We don’t have to keep every challenging person in our lives, but we do need to pay attention to what they are revealing about us, do the work, and then move on (unless they are doing their work too – then you can grow together which is awesome!) But if we DON’T pay attention to what they are trying to get us to see about ourselves, we will absolutely run into this same kind of teacher over and over and over. There are both psychological and spiritual reasons for this phenomenon! So people we find challenging = our greatest teachers.
2. Value each other’s positive contributions to the world – every person has something to give, remember to also focus on these positives. For awhile I couldn’t understand why the hubs needed to control everyone by being a police officer and he couldn’t understand why I needed to control everyone by constantly doling out life advice.
It was that strange realization that he also didn’t understand the good I was trying to bring to the world (which I thought was clear and based on pure intentions!) that I realized that I wasn’t focusing on the good that he was also trying to bring to the world (which he thought was clear and based on pure intentions). Sometimes our negative perceptions about people are simply based on the fact that there is something we don’t understand. When we get to the root of understanding another human being we can usually find the positives!
3. Uplift and encourage – replace shaming messages with empowering ones. We all need to make changes. We are messy, imperfect humans. But think about how good it feels to have someone believe in you and your ability to reach your highest potential! Versus someone pointing out all the shit you keep screwing up. Which one makes you excited to change and be a better human?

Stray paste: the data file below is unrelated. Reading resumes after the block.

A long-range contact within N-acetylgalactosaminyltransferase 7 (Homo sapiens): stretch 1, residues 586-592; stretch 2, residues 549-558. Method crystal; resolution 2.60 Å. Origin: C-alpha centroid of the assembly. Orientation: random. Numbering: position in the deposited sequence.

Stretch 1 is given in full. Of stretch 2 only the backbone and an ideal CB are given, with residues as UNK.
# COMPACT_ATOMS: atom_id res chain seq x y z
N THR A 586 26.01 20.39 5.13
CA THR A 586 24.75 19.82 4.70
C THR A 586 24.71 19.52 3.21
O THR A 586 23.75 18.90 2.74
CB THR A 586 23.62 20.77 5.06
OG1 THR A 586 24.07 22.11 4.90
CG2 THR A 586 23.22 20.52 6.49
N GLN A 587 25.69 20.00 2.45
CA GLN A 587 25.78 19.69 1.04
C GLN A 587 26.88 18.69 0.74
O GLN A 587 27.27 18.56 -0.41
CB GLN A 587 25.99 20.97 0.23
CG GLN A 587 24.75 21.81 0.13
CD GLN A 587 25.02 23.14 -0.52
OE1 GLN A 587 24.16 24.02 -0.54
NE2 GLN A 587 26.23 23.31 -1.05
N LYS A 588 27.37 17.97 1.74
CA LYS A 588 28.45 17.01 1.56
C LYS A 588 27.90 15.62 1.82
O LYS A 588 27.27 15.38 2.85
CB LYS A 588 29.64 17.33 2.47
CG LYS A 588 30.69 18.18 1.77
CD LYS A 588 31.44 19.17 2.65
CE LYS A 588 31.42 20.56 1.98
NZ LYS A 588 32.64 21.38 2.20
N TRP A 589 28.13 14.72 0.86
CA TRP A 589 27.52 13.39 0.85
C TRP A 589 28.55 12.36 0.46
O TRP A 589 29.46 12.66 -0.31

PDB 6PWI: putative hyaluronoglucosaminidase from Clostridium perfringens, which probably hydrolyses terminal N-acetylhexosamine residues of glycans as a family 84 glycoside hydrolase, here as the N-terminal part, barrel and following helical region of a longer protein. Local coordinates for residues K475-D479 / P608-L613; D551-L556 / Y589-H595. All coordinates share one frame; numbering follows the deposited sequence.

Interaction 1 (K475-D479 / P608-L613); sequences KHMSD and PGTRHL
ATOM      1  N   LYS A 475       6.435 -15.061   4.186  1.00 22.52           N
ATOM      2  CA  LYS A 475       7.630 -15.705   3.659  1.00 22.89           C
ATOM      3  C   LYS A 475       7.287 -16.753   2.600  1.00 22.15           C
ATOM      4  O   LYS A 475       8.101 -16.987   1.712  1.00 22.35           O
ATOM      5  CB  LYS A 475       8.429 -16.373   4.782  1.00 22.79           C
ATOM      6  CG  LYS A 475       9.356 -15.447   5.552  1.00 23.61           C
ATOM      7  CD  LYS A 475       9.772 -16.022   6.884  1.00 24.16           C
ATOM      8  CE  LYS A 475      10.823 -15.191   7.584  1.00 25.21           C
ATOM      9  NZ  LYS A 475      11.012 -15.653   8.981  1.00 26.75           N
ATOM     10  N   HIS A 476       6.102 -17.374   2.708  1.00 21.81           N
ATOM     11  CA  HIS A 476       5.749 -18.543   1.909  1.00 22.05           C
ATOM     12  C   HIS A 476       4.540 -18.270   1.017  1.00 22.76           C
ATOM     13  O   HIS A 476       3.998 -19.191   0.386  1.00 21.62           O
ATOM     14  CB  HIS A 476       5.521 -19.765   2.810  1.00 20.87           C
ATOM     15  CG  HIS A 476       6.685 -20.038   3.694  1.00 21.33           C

4. Give constructive/compassionate feedback – we are all human, mistakes will be made. Feedback is a pill easiest swallowed with a spoonful of compassion and empathy. It’s the secret sauce that allows you to speak your radically honest truths and get people to actually listen.
5. Say ‘I know you didn’t do this on purpose but…’ – it helps people to feel less defensive and better able to hear the message you want to deliver to them. When what you really want to say is ‘how could you?! Shame on you!’ try out ‘I know you didn’t do this on purpose but…’ and follow it up with that constructive/compassionate feedback!
6. Respond with a genuine ‘ok’ and/or ‘I’m sorry’ – it shows that you’ve genuinely heard the message delivered to you, instead of deflecting it back. Ok I’ll be honest, this one was on the manifesto that the hubs and I put together because of ME. Having a recovering perfectionist nature, I can have a hard time admitting that I actually am not perfect – especially when I’m on the defense (see #5 for assistance dealing with someone who gets defensive!). I remember the first time I actually just said “ok” to the hubs’ feedback instead of defending my honor. He was like, ‘whoa what? Thank you.’ And then the fight was over. It was kind of amazing and I realized how powerful that little word could be.
7. Work on mindfulness and friendly/kind tone of voice – it’s a lot easier to have a friendly/kind tone of voice when we’re in an expansive responsive mode instead of an immediate reaction mode. When you feel yourself getting agitated, take a deep breath, or many deep breaths, or excuse yourself from the situation for a moment, and then carefully choose your response. Your future self will thank you for all the damage control you don’t have to do later.